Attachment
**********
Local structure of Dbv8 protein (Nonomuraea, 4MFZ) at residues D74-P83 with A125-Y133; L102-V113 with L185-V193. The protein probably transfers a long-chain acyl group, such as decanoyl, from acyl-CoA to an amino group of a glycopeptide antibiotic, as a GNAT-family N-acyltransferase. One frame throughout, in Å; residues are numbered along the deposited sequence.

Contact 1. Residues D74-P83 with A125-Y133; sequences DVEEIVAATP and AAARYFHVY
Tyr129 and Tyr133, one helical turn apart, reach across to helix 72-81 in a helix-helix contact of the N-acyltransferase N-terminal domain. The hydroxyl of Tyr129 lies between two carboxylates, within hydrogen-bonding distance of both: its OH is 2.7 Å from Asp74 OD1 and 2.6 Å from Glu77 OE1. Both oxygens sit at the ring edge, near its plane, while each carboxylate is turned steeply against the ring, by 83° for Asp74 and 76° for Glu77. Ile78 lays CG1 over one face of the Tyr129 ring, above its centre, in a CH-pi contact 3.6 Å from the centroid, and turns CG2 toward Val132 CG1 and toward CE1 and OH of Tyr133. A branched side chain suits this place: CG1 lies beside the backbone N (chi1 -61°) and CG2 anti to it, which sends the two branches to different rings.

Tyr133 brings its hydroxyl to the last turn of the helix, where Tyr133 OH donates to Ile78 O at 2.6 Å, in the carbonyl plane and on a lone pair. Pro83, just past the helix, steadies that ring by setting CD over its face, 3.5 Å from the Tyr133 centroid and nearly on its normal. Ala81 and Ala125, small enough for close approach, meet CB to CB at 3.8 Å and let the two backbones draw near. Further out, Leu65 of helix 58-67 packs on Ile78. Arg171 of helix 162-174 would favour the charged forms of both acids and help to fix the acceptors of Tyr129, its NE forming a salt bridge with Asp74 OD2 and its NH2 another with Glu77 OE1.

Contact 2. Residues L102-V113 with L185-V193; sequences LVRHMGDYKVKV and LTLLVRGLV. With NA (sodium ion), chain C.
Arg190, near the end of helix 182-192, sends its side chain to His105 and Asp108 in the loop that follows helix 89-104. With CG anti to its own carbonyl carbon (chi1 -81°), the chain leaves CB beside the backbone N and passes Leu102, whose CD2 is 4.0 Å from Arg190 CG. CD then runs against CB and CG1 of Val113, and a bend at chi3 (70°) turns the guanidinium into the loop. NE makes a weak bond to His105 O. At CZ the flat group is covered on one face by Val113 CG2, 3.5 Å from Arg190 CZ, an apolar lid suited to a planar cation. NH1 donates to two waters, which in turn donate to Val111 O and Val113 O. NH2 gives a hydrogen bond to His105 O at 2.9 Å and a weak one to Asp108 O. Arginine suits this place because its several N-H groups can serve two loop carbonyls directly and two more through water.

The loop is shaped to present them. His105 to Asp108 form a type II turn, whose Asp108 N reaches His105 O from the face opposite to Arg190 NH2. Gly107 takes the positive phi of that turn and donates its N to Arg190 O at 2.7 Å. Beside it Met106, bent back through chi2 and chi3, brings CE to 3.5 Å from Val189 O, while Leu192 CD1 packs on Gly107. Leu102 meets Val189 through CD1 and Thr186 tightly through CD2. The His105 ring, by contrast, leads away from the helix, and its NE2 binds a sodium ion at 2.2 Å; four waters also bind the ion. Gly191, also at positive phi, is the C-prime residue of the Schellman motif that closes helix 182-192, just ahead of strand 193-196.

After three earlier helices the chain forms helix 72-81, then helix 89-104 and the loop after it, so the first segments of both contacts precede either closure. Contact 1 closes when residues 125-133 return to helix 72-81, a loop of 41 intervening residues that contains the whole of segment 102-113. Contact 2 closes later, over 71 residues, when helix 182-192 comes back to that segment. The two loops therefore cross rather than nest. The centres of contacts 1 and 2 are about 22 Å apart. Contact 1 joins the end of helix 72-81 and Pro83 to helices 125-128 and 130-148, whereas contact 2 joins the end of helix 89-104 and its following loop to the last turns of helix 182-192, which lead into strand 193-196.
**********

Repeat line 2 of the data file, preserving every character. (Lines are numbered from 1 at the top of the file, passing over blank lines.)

Contact 1. Residues D74-P83 with A125-Y133; sequences DVEEIVAATP and AAARYFHVY